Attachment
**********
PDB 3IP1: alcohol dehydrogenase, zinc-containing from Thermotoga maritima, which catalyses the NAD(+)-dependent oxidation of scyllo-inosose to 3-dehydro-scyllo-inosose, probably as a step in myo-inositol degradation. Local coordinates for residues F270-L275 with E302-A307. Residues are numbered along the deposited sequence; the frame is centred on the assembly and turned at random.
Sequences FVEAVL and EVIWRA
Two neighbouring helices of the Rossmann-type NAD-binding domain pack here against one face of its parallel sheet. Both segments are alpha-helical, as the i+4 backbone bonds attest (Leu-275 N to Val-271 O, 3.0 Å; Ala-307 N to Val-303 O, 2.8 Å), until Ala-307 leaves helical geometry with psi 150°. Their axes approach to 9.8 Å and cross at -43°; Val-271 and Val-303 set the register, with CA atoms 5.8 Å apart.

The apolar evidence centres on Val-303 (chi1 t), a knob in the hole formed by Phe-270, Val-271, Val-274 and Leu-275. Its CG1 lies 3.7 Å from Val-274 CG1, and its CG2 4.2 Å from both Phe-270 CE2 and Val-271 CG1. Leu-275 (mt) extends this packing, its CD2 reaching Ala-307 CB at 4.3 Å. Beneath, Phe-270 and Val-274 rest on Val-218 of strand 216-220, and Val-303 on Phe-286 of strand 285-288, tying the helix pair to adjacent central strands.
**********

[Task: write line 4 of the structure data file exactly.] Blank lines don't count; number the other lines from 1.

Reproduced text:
The apolar evidence centres on Val-303 (chi1 t), a knob in the hole formed by Phe-270, Val-271, Val-274 and Leu-275. Its CG1 lies 3.7 Å from Val-274 CG1, and its CG2 4.2 Å from both Phe-270 CE2 and Val-271 CG1. Leu-275 (mt) extends this packing, its CD2 reaching Ala-307 CB at 4.3 Å. Beneath, Phe-270 and Val-274 rest on Val-218 of strand 216-220, and Val-303 on Phe-286 of strand 285-288, tying the helix pair to adjacent central strands.